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Do You Have Fairies at Your Camp?

Young kids love the idea of fairies, little magical beings that have wings. Tinker Bell has been the sidekick of Peter Pan for many years, but she is arguably more popular than Peter with some youngsters.

Recently I was on the ACA message boards. It seems that most of the regular posters on the message board are staff members from Girl Scout camps. From what I could gather, fairies are the unofficial mascot of the Brownie Girl Scouts. Based on that, many of the camps have “fairies” as part of the camp culture. Below are some ways they bring fairies to life.

  • Fairies write letters to the campers that don’t get mail. The identity of these fairies is always kept secret.
  • If you write to the Prairie Fairy she will write back. Sometimes she leaves snacks in the dining hall for campers late at night.
  • Fairies can turn into animals at one camp.
  • One camp staff mentioned how at midnight they would wake the girls and take them to another building where they would have snacks and play games for a while. Then they would put the girls back to bed and clean up all the evidence. The next morning the staff would pretend they had no idea what the girls were talking about and that the fairies must have given them good dreams.
  • One camp builds fairy houses and places them in the woods and sprinkle glitter over them. When the girls go for an overnight, the counselors will sprinkle glitter over some of the sleeping bags and tell the campers that fairies danced over them during the night.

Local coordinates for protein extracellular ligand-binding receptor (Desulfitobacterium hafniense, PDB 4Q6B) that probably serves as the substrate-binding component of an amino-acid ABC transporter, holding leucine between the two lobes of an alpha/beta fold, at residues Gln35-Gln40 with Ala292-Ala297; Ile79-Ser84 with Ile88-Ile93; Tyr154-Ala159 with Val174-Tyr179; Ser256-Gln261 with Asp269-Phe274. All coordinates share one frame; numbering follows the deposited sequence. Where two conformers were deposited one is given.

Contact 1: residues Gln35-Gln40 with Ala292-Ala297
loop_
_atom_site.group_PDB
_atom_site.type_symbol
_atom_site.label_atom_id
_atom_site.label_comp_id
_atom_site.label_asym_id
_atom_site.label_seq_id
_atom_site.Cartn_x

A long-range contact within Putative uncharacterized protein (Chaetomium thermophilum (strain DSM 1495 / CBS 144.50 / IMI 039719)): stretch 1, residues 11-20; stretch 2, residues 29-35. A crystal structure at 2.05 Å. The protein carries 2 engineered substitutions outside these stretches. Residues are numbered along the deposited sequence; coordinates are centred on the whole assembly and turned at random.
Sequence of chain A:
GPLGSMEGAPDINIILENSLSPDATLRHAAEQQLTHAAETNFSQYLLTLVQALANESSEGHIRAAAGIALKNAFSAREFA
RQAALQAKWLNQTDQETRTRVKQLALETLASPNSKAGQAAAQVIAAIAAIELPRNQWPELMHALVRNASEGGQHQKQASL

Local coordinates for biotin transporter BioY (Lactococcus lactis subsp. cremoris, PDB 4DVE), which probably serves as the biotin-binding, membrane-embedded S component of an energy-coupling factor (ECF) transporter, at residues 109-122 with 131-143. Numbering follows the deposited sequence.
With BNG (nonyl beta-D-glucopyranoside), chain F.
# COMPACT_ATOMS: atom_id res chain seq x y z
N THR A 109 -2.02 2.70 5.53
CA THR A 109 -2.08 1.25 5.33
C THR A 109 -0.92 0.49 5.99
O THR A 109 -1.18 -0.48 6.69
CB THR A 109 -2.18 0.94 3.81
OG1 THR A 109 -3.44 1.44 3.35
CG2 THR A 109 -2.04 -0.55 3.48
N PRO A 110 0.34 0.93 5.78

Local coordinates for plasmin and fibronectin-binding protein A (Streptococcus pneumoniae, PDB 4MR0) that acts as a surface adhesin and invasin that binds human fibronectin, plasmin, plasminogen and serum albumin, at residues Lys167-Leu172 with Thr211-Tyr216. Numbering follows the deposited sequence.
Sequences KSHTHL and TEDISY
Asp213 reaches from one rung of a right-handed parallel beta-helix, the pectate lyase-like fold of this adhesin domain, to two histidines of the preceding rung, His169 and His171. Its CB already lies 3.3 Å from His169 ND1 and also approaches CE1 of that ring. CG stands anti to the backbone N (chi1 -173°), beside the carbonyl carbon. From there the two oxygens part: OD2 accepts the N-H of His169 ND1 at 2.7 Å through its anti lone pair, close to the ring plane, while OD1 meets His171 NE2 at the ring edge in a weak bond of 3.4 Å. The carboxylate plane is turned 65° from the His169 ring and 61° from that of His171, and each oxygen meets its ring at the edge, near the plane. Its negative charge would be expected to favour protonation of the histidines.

• Another camp has the campers build the fairy homes.

If you want to make fairy houses, there is a neat book that one of the girl scout camp counselors recommends. It’s called Fairy Houses…Everywhere!

If you’re up for it, having a Fairy Land may be a lot of work, but it would be a magical thing to start at your camp.

3 Comments

  • The brownie scouts probably have the fairie as their mascott because a “brownie” is a type of irish household fairie that stuck with a family and did little good deeds for the home if the people living within were good folks. According to irish and scottish folklore they would come out at night and mend shoes, darn socks, or leave gold for the lucky folks living there. The family would leave little gifts in return (often fairie sized clothing or portions of food) for in Irish folklore it was a dangerous thing to offend the fairies.Just an FYI for anyone interested.

  • i work at a Girl Scout residential camp, and we do fairy hikes, similar to one of your posts. However, the older campers dress up as fairies using the fancy dress, and wake up the brownies and play games with them for about ten minutes, the councilors stay hidden, but so they can still keep an eye on everything. the older girls who pretend to be the fairies take glitter with them as fairy dust, and sprinkle it around the tents/cabins. the next morning the brownies are really excited and cant wait to tell the staff, adn even though the glitter is still there we pretend we cant see it, nor that we knew anything about fairies coming. it really is great, some campers talk about it for days!

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